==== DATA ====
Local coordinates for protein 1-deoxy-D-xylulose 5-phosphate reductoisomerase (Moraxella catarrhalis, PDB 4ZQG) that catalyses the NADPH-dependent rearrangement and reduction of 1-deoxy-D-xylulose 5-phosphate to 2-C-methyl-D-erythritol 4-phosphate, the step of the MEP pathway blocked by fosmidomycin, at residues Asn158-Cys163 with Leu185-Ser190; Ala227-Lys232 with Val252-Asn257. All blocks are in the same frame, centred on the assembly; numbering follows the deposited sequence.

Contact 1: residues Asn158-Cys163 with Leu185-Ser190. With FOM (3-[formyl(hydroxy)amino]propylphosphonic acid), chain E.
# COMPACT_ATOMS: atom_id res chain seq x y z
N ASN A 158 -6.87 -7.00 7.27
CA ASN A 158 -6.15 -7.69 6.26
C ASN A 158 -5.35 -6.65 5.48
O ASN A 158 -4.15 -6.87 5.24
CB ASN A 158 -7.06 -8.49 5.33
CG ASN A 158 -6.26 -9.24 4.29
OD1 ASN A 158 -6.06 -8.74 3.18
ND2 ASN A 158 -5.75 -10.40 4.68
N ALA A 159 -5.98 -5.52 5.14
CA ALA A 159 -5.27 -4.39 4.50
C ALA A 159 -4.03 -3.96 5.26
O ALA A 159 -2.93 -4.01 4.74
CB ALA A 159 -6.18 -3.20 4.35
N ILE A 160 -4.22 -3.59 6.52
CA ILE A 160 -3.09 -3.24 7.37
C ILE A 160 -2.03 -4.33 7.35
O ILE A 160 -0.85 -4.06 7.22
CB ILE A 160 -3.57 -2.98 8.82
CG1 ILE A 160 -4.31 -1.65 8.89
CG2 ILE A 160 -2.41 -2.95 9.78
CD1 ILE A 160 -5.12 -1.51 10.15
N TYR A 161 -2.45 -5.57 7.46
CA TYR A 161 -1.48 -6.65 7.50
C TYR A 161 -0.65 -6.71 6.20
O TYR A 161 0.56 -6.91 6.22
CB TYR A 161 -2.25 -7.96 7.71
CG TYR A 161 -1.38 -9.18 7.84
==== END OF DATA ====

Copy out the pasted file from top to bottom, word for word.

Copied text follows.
Local coordinates for protein 1-deoxy-D-xylulose 5-phosphate reductoisomerase (Moraxella catarrhalis, PDB 4ZQG) that catalyses the NADPH-dependent rearrangement and reduction of 1-deoxy-D-xylulose 5-phosphate to 2-C-methyl-D-erythritol 4-phosphate, the step of the MEP pathway blocked by fosmidomycin, at residues Asn158-Cys163 with Leu185-Ser190; Ala227-Lys232 with Val252-Asn257. All blocks are in the same frame, centred on the assembly; numbering follows the deposited sequence.

Contact 1: residues Asn158-Cys163 with Leu185-Ser190. With FOM (3-[formyl(hydroxy)amino]propylphosphonic acid), chain E.
# COMPACT_ATOMS: atom_id res chain seq x y z
N ASN A 158 -6.87 -7.00 7.27
CA ASN A 158 -6.15 -7.69 6.26
C ASN A 158 -5.35 -6.65 5.48
O ASN A 158 -4.15 -6.87 5.24
CB ASN A 158 -7.06 -8.49 5.33
CG ASN A 158 -6.26 -9.24 4.29
OD1 ASN A 158 -6.06 -8.74 3.18
ND2 ASN A 158 -5.75 -10.40 4.68
N ALA A 159 -5.98 -5.52 5.14
CA ALA A 159 -5.27 -4.39 4.50
C ALA A 159 -4.03 -3.96 5.26
O ALA A 159 -2.93 -4.01 4.74
CB ALA A 159 -6.18 -3.20 4.35
N ILE A 160 -4.22 -3.59 6.52
CA ILE A 160 -3.09 -3.24 7.37
C ILE A 160 -2.03 -4.33 7.35
O ILE A 160 -0.85 -4.06 7.22
CB ILE A 160 -3.57 -2.98 8.82
CG1 ILE A 160 -4.31 -1.65 8.89
CG2 ILE A 160 -2.41 -2.95 9.78
CD1 ILE A 160 -5.12 -1.51 10.15
N TYR A 161 -2.45 -5.57 7.46
CA TYR A 161 -1.48 -6.65 7.50
C TYR A 161 -0.65 -6.71 6.20
O TYR A 161 0.56 -6.91 6.22
CB TYR A 161 -2.25 -7.96 7.71
CG TYR A 161 -1.38 -9.18 7.84